The science of the mule deer rut
Every year it seems that mule deer hunters are divided into two camps: the early season high country velvet enthusiasts and the late season hunters with hopes of capturing the excitement of the peak rut. Each hunting extreme has its distinct advantages and disadvantages. Although the early season high country craze is hitting its stride in popularity (thanks to growing swarms of ambitious hunters wanting to become known as backcountry experts), the late season rut hunts will always be the most coveted of mule deer seasons.
Hunt while their defenses are down
Late season rut hunts find otherwise cagey bucks letting down their defensive instincts. This is the time when bucks are clearly most vulnerable as well as most active in daylight hours. This short period of intensive rut activity averages roughly ten days and has become the reason for many hunters to amass double-digit bonus points in an effort to get one chance to hunt large, swollen necked bucks void of their wits.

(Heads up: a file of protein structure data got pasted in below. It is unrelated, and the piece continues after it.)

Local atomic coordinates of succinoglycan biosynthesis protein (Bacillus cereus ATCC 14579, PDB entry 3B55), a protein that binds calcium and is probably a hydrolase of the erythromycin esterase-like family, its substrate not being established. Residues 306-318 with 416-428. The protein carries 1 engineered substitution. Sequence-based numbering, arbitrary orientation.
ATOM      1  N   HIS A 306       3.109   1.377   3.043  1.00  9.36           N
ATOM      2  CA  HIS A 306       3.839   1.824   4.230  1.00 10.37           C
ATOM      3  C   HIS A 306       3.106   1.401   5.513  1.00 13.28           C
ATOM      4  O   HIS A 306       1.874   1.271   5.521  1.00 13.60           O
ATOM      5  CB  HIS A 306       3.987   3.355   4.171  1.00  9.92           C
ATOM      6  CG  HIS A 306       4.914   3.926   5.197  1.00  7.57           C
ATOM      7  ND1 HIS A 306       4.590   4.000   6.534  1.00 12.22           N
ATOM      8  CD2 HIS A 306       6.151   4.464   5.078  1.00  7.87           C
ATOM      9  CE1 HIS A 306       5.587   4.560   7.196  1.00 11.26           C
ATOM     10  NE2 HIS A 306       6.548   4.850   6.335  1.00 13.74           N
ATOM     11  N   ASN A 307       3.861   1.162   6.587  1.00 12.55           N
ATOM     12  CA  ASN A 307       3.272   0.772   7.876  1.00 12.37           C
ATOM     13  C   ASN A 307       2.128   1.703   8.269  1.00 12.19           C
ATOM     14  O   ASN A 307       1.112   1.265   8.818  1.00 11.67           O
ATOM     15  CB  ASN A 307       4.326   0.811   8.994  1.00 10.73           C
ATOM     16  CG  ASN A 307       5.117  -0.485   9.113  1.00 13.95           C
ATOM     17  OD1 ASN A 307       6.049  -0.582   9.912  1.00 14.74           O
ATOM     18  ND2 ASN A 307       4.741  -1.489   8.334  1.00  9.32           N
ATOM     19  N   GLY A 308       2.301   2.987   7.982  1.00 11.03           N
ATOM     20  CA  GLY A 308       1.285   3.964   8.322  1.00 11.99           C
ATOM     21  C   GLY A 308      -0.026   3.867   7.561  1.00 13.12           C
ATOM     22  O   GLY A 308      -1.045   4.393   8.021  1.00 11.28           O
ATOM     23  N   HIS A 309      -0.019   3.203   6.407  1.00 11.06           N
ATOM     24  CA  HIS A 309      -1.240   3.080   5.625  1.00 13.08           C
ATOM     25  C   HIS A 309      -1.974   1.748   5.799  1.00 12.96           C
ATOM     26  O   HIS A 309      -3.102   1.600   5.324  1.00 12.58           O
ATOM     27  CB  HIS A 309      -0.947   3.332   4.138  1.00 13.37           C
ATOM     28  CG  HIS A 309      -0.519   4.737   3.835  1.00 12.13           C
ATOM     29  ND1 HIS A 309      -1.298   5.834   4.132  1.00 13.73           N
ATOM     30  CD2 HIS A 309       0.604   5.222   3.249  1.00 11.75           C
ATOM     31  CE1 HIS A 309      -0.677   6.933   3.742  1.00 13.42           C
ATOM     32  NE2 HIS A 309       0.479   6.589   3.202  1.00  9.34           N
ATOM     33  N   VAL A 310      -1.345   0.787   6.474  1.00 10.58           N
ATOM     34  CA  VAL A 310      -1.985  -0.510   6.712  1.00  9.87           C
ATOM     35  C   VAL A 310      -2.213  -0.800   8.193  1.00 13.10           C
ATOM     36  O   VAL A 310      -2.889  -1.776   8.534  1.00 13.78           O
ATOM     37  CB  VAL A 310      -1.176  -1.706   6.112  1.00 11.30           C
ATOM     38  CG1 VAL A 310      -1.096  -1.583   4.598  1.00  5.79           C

The myth of cold weather
“If the weather is cold, then the rut will be on fire!” This is the statement heard over and over every year. Most hunters do not realize that the cold temperatures are not what starts or drives the mule deer rut. Cold weather is beneficial to keeping deer on their feet and on the move, making them easier to spot. Hunting active deer is always more exciting than lethargic deer hidden in shady, cool places. Yet, contrary to popular belief, the cold weather is not what kicks off the rut.
What really starts the rut?